In this issue
- Back to the future: understanding and responding to alcohol use in Liverpool
by Martin Whiteford and Paula Byrne
- Fostering inter-cultural dialogue – visionary intentions and the realities of a dedicated public space
by Ronan Paddison, Marilyn Keenan and Sophie Bond
- Trust and participation in urban regeneration
by Dominic Aitken
- Everyday consumption practices as a site for activism? Exploring the motivations of grassroots reuse groups
by Mike Foden
- Book Review: End This Depression Now!
by Steve Fothergill
- Book Review: Climate Change and Society
by Will Eadson
Everyday consumption practices as a site for activism? Exploring the motivations of grassroots reuse groups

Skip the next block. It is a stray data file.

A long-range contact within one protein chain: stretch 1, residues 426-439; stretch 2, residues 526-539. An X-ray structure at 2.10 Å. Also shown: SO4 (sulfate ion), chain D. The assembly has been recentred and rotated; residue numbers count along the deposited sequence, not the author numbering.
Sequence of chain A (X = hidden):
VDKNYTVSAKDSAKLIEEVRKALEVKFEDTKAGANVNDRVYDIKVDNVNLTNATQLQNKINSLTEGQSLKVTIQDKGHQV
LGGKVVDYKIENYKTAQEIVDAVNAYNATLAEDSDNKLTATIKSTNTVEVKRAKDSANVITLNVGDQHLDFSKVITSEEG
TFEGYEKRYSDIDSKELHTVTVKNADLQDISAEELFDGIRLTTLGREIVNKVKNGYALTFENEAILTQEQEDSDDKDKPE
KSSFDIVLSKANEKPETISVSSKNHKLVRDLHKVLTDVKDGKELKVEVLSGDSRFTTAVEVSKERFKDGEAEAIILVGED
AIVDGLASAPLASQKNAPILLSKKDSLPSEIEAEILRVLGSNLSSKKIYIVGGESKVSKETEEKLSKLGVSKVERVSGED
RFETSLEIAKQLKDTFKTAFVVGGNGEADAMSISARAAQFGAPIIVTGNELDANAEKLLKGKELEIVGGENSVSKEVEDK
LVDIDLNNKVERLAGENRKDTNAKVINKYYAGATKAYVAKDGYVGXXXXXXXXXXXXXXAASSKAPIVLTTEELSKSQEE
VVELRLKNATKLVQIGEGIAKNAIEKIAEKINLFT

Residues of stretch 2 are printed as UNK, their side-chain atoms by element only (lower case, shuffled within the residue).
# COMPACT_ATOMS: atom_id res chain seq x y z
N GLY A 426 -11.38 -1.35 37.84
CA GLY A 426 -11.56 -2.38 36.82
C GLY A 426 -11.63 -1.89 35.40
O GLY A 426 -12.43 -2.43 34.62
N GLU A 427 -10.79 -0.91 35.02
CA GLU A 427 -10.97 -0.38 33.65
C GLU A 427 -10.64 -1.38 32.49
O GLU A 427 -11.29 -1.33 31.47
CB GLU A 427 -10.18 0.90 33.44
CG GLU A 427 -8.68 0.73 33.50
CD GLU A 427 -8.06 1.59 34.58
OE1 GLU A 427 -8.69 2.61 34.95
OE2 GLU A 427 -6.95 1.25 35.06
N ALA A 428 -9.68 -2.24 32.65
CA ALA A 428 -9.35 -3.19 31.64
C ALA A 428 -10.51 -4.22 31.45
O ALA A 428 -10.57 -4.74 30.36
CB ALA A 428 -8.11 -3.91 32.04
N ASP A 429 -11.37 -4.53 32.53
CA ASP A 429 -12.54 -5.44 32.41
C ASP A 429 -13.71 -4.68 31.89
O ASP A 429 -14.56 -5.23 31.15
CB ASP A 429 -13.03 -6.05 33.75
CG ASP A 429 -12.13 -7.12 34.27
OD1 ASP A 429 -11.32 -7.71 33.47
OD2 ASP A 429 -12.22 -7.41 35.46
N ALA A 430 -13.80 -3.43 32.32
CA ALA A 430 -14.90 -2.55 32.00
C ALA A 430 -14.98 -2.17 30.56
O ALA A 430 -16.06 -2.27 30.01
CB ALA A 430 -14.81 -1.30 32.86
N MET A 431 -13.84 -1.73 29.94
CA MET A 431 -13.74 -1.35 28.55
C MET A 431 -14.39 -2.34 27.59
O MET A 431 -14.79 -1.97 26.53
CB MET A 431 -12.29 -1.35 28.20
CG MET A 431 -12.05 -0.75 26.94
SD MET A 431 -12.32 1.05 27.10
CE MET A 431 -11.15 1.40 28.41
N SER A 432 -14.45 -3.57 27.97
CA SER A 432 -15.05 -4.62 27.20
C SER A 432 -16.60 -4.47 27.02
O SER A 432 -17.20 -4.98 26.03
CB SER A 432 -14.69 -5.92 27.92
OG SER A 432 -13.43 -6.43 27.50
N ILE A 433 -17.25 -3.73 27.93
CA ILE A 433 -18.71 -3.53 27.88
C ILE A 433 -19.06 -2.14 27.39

This paper draws on early findings from a study of grassroots groups and individuals engaged in alternative consumption practices: ways of acquiring, exchanging, using and disposing of goods outside of the formal economy. The study focuses on individuals and groups that take items that would otherwise be classed as waste and try to put them (back) to use. It is especially concerned with ethical and political dimensions of these practices: how small day-to-day acts are associated with trying to live according to a set of values and how they might make a difference to wider problems. Two existing ways of theorising the connection between everyday individual acts and social change are put forward: prefigurative politics and political consumerism. Initial findings suggest ambivalence concerning the political nature of such activities, with participants recognising a politics of consumption, but hesitant to describe their engagement in alternative consumption practices as a political act.